The last thing most observers expected from George W. Bush was an activist healthcare agenda, but it is becoming clear that his administration, particularly if it is extended by another four years, will have a profound impact on the regulatory terrain. The administration's biomedical regulatory agenda is activist in the sense that it is expanding the scope of government intervention, and it is being crafted and implemented at arm's length from industry.
Contrary to expectations from the presidential campaign and the first few months of the administration, the major medical policy transformations under Bush aren't related to stem cells, contraceptives or abortion. Although both medical research advocates and anti-abortion activists are disappointed and angered by current U.S. policies on embryonic stem cells and research cloning, the Bush compromise allowing federally funded research using embryonic stem cells created prior to August 2002 has effectively taken the issue off the table. The President's Council on Bioethics has had little discernable influence on policy, and Republican medical research supporters in the Senate have prevented enactment of legislation banning therapeutic cloning.
Instead of focusing on the conservative social agenda, the Bush administration is laying the groundwork for changes in the ways medical technologies are researched, developed, regulated and reimbursed. The new policies are attempting to address goals that are difficult to reconcile: removing impediments to innovation, increasing access to medicine, and muting the crescendo of complaints about rising healthcare costs.
In addition to the tectonic changes to the drug development landscape that the addition of a Medicare outpatient prescription drug benefit will provoke, biotech will have to adjust to the expanded missions envisioned by the heads of the Centers for Medicare and Medicaid Services (CMS) and NIH. CMS Administrator Tom Scully's aggressive cost-cutting policies have made Medicare reimbursement the final goalpost for many of the most expensive new biotech products. At the front end of the government's involvement with biopharmaceuticals, Elias Zerhouni has taken over the NIH following a period of unprecedented increases in biomedical research budgets, and is focusing on the modernization of clinical research procedures and emphasizing the translation of basic research into medicines.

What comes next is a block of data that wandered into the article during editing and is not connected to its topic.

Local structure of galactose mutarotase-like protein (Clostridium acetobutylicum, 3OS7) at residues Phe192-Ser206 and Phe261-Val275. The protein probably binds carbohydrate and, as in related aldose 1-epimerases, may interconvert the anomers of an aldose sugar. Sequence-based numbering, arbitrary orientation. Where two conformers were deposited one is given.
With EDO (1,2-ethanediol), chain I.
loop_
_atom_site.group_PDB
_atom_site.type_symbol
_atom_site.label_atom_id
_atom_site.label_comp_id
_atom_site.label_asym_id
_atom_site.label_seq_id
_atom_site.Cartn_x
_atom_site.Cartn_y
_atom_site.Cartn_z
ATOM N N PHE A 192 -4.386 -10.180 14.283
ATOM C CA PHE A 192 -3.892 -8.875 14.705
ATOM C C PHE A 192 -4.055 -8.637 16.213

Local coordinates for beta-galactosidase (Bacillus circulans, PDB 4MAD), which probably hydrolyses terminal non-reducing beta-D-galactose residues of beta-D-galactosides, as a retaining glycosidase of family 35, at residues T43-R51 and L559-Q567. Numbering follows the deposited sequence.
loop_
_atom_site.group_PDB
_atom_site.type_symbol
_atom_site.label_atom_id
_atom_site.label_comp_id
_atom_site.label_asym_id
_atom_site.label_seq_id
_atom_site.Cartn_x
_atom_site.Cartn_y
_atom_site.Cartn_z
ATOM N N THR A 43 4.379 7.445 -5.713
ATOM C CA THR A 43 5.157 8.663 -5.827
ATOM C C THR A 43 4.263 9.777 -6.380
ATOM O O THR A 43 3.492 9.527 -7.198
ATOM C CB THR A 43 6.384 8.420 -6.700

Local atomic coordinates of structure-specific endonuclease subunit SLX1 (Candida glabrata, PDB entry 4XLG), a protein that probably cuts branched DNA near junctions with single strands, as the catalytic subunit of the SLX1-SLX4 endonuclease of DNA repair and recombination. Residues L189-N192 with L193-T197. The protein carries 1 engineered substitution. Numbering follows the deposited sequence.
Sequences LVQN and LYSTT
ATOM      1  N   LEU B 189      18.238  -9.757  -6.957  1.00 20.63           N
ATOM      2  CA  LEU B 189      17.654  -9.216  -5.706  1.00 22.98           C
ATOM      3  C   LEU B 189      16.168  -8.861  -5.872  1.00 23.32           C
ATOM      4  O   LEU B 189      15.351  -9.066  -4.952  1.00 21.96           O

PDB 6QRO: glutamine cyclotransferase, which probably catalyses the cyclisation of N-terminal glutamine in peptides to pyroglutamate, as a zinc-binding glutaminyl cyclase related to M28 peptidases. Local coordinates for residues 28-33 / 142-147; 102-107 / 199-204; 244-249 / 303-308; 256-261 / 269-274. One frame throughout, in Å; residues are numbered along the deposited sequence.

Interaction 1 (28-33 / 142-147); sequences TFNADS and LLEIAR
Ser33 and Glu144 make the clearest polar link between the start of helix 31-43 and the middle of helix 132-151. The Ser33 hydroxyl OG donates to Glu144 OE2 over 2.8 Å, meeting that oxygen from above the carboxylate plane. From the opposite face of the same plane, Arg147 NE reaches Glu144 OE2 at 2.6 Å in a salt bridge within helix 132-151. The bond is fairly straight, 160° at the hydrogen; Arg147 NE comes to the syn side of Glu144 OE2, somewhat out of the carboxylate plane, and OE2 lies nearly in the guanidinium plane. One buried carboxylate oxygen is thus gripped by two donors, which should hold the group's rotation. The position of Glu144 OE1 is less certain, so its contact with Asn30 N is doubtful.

The most ambitious plans for changing the regulatory environment, however, are being developed at the FDA, an agency that has not attracted attention from Congress or public policy think tanks commensurate with its scope of responsibilities. Although FDA Commissioner Mark McClellan is an M.D., he is also an economist, and he is clearly imposing an economist's imprint on the agency.
In an extensive interview with BioCentury, McClellan described plans for stimulating innovation, reducing the cost of developing biopharmaceuticals, and increasing the predictability of a range of interactions between manufacturers and FDA. He said the agency will move beyond the specific goals stipulated under the Prescription Drug User Fee Act and will benchmark its success against improvements in the total elapsed time and cost to take a drug candidate from discovery to commercial distribution.
FDA soon will release a strategic plan that will detail its plans for